I soon discovered that Harry Markopolos is an unusual person with an unusual story. He is a classic underdog and a self-proclaimed financial sleuth. I first met Markopolos at his home in the small, South Shore town of Whitman, Massachusetts. As he told me the story of his team, collectively dubbed “The Foxhounds”, I observed their incredible courage and resilience, and how they put everything on the line in order to uncover the truth. I naturally questioned why the government, the media, and the financial services industry weren’t on the case nearly a decade ago. Markopolos didn’t have an answer but he was certain that “the white-collar predators connected to the scandal are getting away with the biggest bank heist in history.” I was absolutely convinced that this story must be revealed to the world.
In collaboration with Markopolos and his team, I discovered that the fall of Bernard Madoff was only the tip of the iceberg. Chasing Madoff is a non-fiction narrative film that reveals the shocking true story of Harry Markopolos, securities analyst turned vigilante investigator, and his team in their hunt to bring a covert network of financial predators to justice. Markopolos risked everything for the truth only to be ignored for nearly a decade. Facing incalculable personal risk and fighting against seemingly insurmountable obstacles, this is the classic story of the lone man who stood up for what he believed in. As the team describes their harrowing journey, the story reveals the banksters that continue to feed on the public, the lack of government oversight, and the lack of ethics in the financial services industry.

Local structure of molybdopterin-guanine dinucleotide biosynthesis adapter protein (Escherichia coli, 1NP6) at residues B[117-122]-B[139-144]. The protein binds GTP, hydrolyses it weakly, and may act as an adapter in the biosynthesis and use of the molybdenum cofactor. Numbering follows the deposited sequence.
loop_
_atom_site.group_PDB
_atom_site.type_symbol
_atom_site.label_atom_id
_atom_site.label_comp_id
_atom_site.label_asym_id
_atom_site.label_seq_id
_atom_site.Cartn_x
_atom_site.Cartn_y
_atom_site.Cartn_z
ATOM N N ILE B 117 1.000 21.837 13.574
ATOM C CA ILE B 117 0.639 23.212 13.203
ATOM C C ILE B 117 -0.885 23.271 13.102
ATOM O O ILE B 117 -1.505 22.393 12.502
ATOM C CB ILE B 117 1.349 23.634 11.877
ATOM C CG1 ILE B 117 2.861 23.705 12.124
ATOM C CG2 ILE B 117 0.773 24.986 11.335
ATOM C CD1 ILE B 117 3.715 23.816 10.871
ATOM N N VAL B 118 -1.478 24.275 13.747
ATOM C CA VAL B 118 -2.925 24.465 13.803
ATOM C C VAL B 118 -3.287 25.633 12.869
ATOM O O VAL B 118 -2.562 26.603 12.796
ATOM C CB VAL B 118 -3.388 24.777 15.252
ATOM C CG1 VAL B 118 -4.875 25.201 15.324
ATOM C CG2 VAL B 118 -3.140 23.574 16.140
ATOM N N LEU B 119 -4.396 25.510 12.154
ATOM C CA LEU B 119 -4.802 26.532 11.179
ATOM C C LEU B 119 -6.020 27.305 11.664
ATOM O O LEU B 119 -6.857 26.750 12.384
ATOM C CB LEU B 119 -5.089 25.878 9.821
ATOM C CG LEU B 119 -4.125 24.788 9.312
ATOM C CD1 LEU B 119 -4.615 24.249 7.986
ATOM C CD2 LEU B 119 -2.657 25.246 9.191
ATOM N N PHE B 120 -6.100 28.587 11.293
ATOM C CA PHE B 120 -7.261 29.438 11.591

Juxtaposing the deeply personal story of the team with devastating facts, I believe Chasing Madoff is an expression of the truth. Comprised of personal interviews with highly stylized, illustrative mise en scène, Chasing Madoff is a financial thriller wrapped in an ethical case study. I believe the film raises a series of unanswered questions; can ethics exist in capitalism? Can greatness be morally achieved? Who can we really trust?
My take is that the greatest investment strategy white-collar predators execute is convincing the public they work for investors. There are simply too many financial predators still out there. Although Madoff is currently serving a 150-year prison sentence, there are hundreds if not thousands who aided and abetted the scheme that will evade justice. For me, Chasing Madoff is a microcosm of the greed and hubris that plague our turbulent economic times. Although the actions on Wall Street are not always illegal, more often than not they are unscrupulous. The industry and government are not looking out for our best interest. There are enough laws on the books. There are just not nearly enough people like Markopolos who are playing financial defense. I believe audiences will be outraged by what they discover.
- Jeff Prosserman
Check-In & Reservations
This screening is free of charge and open to the general public. Please bring a photo ID or print out of your reservation confirmation, which will automatically be sent to your e-mail account upon successfully making an RSVP through this website. Doors will open at 6:30 P.M.
The USC School of Cinematic Arts is located at 900 W. 34th St., Los Angeles, CA 90007. Parking passes may be purchased for $8.00 at USC Entrance Gate #5, located at the intersection of W. Jefferson Blvd. & McClintock Avenue. We recommend parking in outdoor Lot M or V, or Parking Structure D, at the far end of 34th Street. Please note that Parking Structure D cannot accommodate tall vehicles such as SUVs. Metered street parking is also available along Jefferson Blvd.
Name: Alessandro Ago